Re "Did president lie about Obamacare or omit key detail?," Column, Nov. 12
David Lazarus is really trying to absolve the president by stating he just misspoke about people being able to keep their health insurance plans under the Affordable Care Act. He made this promise several times after the law's enactment in 2010, which means he misspoke time and again.
Does anybody buy that?
In 2008, Hillary Rodham Clinton said she had to dodge bullets when she arrived in Sarajevo; later, it was revealed there was no shooting. She explained it by saying she misspoke.
Politicians always find a way out.
Lazarus writes: "This wouldn't even be an issue if Obama had qualified his remarks simply by adding that you'd be able to keep your insurance as long as it meets minimum standards for coverage."
But Obama did not make that clarification. The criticism he's received for not doing so is justified.
This does not excuse health insurers for not offering policies that meet those standards. You can imagine my surprise when I found out my Anthem Blue Cross plan did not cover routine physicals.
People who are happy with similar policies had better hope that they never get sick. Otherwise, they will be in for a very rude awakening. Having a plan and having coverage are two different things.
These people would be better off looking into what the insurance exchanges have to offer.
The assumption by shapers of the Affordable Care Act that people would leap from their lousy coverage to better coverage at a better price shows a basic disconnect with the very people Obamacare is aimed at.
The reasonable assumption is that given all the information, people will make the reasonable, common-sense choice. Problem is, common sense is relative. Your version may differ from mine.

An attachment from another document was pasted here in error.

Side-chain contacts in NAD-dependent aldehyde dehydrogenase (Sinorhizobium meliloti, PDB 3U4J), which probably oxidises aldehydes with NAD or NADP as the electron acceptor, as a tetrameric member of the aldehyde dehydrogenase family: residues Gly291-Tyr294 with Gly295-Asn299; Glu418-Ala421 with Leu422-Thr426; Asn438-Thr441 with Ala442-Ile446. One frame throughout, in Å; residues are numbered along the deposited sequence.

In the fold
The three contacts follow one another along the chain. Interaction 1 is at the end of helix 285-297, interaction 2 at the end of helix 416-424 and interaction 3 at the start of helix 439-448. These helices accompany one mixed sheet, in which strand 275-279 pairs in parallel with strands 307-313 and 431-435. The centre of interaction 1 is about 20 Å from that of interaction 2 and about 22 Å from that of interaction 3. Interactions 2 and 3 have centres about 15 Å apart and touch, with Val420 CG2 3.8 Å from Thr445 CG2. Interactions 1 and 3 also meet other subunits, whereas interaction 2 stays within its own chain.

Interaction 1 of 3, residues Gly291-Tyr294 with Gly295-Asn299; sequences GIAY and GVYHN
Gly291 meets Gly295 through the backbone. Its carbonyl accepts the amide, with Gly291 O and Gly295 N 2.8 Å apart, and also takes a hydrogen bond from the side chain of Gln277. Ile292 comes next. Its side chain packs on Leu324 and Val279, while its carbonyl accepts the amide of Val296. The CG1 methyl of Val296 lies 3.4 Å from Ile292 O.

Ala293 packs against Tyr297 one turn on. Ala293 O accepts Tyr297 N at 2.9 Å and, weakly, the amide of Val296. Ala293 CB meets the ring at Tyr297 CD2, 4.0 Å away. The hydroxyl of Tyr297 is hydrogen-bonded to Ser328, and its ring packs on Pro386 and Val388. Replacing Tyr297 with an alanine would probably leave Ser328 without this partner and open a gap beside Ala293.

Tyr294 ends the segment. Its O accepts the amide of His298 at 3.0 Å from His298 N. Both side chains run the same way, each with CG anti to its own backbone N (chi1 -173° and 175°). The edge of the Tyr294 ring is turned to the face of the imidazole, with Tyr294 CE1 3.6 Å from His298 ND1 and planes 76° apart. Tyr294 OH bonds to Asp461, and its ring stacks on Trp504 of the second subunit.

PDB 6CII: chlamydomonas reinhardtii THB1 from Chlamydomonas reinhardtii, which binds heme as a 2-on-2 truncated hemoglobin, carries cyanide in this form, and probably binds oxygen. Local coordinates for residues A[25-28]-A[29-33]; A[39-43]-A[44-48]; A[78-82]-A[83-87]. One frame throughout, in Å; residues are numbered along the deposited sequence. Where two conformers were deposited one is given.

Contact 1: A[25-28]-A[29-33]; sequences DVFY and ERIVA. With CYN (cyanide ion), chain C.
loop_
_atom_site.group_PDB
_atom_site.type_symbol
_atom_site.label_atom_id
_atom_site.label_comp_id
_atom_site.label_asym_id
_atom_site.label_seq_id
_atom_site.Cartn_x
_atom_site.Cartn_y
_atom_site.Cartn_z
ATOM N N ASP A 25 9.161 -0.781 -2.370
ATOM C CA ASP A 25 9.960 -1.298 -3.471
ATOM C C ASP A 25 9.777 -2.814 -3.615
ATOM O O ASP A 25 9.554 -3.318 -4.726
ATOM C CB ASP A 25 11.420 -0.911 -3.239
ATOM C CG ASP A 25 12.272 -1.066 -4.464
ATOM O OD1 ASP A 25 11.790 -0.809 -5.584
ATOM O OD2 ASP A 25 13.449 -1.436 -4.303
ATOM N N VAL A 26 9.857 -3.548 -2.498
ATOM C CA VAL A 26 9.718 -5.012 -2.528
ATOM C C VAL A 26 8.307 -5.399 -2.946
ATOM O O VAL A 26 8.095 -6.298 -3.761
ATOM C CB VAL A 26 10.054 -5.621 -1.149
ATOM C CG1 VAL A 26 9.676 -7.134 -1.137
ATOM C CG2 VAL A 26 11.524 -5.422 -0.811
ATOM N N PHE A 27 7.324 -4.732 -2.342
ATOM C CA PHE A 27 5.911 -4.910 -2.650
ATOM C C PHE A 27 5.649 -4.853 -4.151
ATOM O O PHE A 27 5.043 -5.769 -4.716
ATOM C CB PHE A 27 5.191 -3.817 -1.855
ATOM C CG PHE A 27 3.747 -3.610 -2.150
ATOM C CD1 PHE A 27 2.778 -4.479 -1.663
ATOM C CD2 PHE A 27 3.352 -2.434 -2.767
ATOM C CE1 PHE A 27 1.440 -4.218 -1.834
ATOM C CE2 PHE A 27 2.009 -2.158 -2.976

I am surprised that the Obama administration is not better at managing its message. The sophistication and effective communication seen in Obama's presidential campaigns is sadly lacking in the rollout of this important program.
The administration didn't do its homework, didn't know its audience and wasn't prepared. It's not lying, but it's not leadership either.
Lazarus wants to cut Obama some slack because the law's regulations and implementation have been a moving target (but who is closer to the decision-makers than Obama?). Regarding the president's remarks, Lazarus says, "The sin here is one of omission."
But since 2010, Obama has said repeatedly that people could keep their plans and doctors, right up to and including in September. He used exclamations like "period" and "end of story." Those words imply there was no omission. He did not say "subject to certain terms and conditions."
I think the American people know a lie or a series of lies when they hear it. Sorry Mr. President and Mr. Lazarus, those are the facts.